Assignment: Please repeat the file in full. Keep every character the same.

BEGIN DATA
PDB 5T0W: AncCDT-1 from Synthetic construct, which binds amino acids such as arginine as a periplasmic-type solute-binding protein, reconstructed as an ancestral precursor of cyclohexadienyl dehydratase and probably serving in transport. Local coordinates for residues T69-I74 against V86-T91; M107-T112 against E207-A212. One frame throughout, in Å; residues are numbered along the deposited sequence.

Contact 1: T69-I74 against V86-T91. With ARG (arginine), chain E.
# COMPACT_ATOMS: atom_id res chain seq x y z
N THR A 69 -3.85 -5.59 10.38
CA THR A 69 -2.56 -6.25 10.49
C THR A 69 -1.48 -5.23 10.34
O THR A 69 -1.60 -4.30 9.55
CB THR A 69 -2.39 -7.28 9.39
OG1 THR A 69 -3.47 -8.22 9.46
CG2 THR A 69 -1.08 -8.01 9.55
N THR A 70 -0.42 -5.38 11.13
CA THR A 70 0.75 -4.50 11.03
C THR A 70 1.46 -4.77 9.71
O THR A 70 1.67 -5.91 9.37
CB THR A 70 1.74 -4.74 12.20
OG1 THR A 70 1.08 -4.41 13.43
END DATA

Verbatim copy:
PDB 5T0W: AncCDT-1 from Synthetic construct, which binds amino acids such as arginine as a periplasmic-type solute-binding protein, reconstructed as an ancestral precursor of cyclohexadienyl dehydratase and probably serving in transport. Local coordinates for residues T69-I74 against V86-T91; M107-T112 against E207-A212. One frame throughout, in Å; residues are numbered along the deposited sequence.

Contact 1: T69-I74 against V86-T91. With ARG (arginine), chain E.
# COMPACT_ATOMS: atom_id res chain seq x y z
N THR A 69 -3.85 -5.59 10.38
CA THR A 69 -2.56 -6.25 10.49
C THR A 69 -1.48 -5.23 10.34
O THR A 69 -1.60 -4.30 9.55
CB THR A 69 -2.39 -7.28 9.39
OG1 THR A 69 -3.47 -8.22 9.46
CG2 THR A 69 -1.08 -8.01 9.55
N THR A 70 -0.42 -5.38 11.13
CA THR A 70 0.75 -4.50 11.03
C THR A 70 1.46 -4.77 9.71
O THR A 70 1.67 -5.91 9.37
CB THR A 70 1.74 -4.74 12.20
OG1 THR A 70 1.08 -4.41 13.43